A Conversation with PEN America Best Debut Short Story Author Ben Shattuck
“I like to think of the people I personally know placed in deep history.”
On August 22, Catapult will publish , the inaugural edition of an anthology celebrating outstanding new fiction writers published by literary magazines around the world. In the weeks leading up to publication, we’ll feature a Q&A with the contributors, whose stories were selected for the anthology by judges Marie-Helene Bertino, Kelly Link, and Nina McConigley, and awarded PEN's Robert J. Dau Short Story Prize for Emerging Writers. Submissions for the 2018 awards are open now.
Harvard Review, The New Republic, The Paris Review Daily, The Common, Salon.com, McSweeney’s Internet Tendency,
When Will and Rivkah came—though I didn’t know their names then—Laurel and I were by the shed rubbing oil on Sadie. Her fleas had been bad that winter. I should have kept her stall cleaner. Before fleas it was thrush—the bottoms of her hooves smothered with white rot. All horse’s maladies are poetry, Dad said, like bog spavin or seedy toe. Our old horse Julius had moon blindness. Both corneas dyed milk-blue. We led him through the dunes and along the beach for exercise on our evening walks because he was scared into laziness by his cloudy eyes.
Sadie stepped back and turned her head when she saw them. That’s the way it always is—an animal noticing first. Gulls crowd in the sheep pasture before a gale; songbirds fly into the chimney. I try to think of the day before they came—if our cow was giving bad milk.
They were in the middle of the sand road that nobody used. We were ten miles to Nantucket town, and the only building beyond our house was the lighthouse, a mile away at the end of the point. Nobody came to our house. The only prints on the path were made by me, Laurel, mice, and the birds. The punctuation of our solitude—commas and periods in the footsteps of animals, the pauses between us and town.
“Who’s that?” I said to Laurel.
“What?” she said, looking up at me. She used the back of her wrist to brush her hair from her forehead. Oil dripped from her fingers.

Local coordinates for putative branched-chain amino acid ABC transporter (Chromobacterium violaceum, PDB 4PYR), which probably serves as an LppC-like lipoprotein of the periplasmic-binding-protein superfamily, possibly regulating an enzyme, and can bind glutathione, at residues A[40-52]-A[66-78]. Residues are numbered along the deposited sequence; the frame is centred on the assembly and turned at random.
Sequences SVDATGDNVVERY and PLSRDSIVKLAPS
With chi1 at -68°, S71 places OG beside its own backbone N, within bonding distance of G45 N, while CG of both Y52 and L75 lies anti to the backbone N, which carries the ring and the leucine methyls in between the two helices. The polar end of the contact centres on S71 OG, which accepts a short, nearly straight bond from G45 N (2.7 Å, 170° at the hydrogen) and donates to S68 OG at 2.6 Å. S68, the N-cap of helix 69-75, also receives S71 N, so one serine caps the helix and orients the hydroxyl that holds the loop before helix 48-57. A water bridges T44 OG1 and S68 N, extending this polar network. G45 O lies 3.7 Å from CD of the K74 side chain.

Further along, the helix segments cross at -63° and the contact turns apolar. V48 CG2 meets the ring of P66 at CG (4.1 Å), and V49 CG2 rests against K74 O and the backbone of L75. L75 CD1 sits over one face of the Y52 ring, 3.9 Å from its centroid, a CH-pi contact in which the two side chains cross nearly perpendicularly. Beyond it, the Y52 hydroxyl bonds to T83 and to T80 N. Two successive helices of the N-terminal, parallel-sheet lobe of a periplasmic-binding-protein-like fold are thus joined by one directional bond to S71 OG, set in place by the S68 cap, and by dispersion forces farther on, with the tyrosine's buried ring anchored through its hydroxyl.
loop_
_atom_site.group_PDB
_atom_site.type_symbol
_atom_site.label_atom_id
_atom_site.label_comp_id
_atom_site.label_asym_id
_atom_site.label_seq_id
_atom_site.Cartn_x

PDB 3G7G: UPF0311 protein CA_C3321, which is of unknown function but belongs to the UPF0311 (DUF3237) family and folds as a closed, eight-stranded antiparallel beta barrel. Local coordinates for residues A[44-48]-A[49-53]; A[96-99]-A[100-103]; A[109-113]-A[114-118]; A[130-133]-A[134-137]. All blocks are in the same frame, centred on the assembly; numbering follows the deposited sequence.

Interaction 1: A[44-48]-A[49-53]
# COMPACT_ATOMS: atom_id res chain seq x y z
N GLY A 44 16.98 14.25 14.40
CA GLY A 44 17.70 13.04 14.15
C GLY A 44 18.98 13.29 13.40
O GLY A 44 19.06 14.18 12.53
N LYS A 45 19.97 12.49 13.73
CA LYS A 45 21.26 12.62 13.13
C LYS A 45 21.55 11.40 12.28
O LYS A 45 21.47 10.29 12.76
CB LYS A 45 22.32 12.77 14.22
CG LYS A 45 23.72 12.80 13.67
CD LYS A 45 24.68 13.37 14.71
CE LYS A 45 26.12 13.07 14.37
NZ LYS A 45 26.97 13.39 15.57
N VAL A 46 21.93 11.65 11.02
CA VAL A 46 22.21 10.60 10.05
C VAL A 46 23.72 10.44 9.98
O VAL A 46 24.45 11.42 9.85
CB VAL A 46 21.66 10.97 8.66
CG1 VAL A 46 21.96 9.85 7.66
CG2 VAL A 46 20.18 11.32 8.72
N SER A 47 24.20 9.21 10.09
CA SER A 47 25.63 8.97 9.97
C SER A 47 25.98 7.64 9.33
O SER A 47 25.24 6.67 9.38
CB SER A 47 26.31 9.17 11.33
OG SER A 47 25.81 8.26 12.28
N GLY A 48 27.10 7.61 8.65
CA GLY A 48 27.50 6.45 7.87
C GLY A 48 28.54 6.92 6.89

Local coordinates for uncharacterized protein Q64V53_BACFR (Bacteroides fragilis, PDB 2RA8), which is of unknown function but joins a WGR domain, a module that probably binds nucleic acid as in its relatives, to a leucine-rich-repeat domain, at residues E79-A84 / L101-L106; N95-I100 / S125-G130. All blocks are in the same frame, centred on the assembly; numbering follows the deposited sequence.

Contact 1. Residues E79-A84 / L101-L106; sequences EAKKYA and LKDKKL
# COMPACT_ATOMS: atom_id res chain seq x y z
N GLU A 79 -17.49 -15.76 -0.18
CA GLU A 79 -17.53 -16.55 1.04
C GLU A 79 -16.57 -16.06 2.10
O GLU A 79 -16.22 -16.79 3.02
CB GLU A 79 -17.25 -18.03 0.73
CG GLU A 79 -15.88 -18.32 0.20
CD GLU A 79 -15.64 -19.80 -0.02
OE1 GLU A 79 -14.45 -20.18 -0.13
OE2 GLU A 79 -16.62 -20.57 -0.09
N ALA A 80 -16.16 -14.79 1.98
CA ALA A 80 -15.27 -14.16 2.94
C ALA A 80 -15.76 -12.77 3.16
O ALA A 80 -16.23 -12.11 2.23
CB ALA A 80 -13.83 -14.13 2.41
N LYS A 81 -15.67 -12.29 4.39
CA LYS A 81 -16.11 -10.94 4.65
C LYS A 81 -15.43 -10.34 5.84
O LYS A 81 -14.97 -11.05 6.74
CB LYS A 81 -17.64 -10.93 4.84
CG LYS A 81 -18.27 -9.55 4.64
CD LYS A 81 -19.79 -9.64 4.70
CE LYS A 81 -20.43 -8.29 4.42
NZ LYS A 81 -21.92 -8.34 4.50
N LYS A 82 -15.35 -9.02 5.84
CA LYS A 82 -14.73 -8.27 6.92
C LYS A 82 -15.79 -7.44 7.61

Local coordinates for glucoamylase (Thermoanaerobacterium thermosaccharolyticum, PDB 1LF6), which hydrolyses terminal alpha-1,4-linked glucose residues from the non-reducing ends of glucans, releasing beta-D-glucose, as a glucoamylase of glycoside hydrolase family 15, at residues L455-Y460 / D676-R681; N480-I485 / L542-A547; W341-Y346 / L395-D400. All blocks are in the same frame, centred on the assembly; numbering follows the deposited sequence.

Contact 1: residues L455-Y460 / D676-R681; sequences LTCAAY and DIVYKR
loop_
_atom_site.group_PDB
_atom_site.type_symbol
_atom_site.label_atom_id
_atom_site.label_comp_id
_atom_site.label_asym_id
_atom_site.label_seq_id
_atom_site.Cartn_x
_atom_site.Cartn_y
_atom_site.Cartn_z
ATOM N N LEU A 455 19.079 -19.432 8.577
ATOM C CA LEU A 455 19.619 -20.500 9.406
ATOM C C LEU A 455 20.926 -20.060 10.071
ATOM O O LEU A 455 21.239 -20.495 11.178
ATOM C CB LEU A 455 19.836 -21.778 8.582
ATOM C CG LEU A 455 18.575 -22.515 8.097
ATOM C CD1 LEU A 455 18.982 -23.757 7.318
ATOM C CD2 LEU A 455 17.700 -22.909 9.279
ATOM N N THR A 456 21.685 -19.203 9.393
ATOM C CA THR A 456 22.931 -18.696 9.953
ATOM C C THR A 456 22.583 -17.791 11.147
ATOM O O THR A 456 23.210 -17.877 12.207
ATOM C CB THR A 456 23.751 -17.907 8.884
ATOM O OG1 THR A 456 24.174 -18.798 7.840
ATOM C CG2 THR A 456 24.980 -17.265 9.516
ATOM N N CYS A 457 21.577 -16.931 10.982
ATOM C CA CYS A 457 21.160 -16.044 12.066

She was thirty-seven then. That makes her seventeen when I was born. My father had been much older—somewhere in his late thirties. The bones in her face were severe in a way that might have been ugly. A straight nose, thin lips, narrow face, deep eye sockets. But it happened that everything was placed well, beautifully even, and she could easily have remarried if we weren’t all those miles from town. Two suitors did ride to our farm. One was John Throat, the butcher, whom I met twice a year at the end of Coatue. He came for Laurel cleaner than usual, with a bundle of meat tied to his horse. My mother was polite, fixed him tea, and then asked him to leave. Since then, each time I walk a hog down Coatue to meet him, neither of us mentions his visit. The other suitor was Uncle Amos, who stayed for two nights in the upstairs storage room. On the third day he told us at breakfast that he’d been mistaken in coming, apologized, and left. I haven’t seen him since.
“Behind you,” I said to her then. “Down the road.”
“Oh,” she said, stepping back. “Yes.” She touched her hairline.
“I thought it was—but no, there are two. So I suppose not.” “Suppose not what?”
“Nothing,” she said.
Maybe people do want to read about a contemplative sometimes brooding young Nantucketer from 1790.
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“You can fall in love with a place in a way that’s just as made-up and selective as how you fall in love with a person.”
“I feel any person who has to deal with losing the one person who is their world has every right to do whatever it takes to self-preserve, even when that includes deflection and denial.”